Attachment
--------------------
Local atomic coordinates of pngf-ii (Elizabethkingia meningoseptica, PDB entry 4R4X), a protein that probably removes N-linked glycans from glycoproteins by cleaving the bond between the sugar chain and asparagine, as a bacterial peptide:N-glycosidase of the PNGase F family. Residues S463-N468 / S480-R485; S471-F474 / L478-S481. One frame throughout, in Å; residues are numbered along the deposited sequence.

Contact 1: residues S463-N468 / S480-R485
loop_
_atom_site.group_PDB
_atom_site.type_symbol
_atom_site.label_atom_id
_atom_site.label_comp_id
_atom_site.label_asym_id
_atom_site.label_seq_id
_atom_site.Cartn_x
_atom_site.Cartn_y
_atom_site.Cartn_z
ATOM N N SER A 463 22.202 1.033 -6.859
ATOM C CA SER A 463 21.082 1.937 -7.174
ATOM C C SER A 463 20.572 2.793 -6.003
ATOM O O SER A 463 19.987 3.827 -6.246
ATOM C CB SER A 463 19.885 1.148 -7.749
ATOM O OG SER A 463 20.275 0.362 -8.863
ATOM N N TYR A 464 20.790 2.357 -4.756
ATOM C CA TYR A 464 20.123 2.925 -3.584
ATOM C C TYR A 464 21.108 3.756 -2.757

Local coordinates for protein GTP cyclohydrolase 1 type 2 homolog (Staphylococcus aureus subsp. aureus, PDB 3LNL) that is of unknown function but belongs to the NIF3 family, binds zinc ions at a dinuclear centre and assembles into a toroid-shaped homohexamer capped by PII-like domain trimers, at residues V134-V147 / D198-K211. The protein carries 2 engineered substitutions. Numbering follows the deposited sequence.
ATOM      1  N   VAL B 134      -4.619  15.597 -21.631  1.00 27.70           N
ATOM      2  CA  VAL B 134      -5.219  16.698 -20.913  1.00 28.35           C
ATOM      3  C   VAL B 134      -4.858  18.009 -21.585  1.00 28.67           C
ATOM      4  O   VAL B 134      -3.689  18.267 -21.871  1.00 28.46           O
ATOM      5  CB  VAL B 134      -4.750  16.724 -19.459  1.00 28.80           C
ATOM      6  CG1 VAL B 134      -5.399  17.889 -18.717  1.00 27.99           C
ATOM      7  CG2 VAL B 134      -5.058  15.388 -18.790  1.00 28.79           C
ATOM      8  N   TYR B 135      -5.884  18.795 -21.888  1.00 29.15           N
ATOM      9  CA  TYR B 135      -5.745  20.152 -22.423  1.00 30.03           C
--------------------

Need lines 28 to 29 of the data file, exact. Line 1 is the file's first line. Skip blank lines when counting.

ATOM      6  CG1 VAL B 134      -5.399  17.889 -18.717  1.00 27.99           C
ATOM      7  CG2 VAL B 134      -5.058  15.388 -18.790  1.00 28.79           C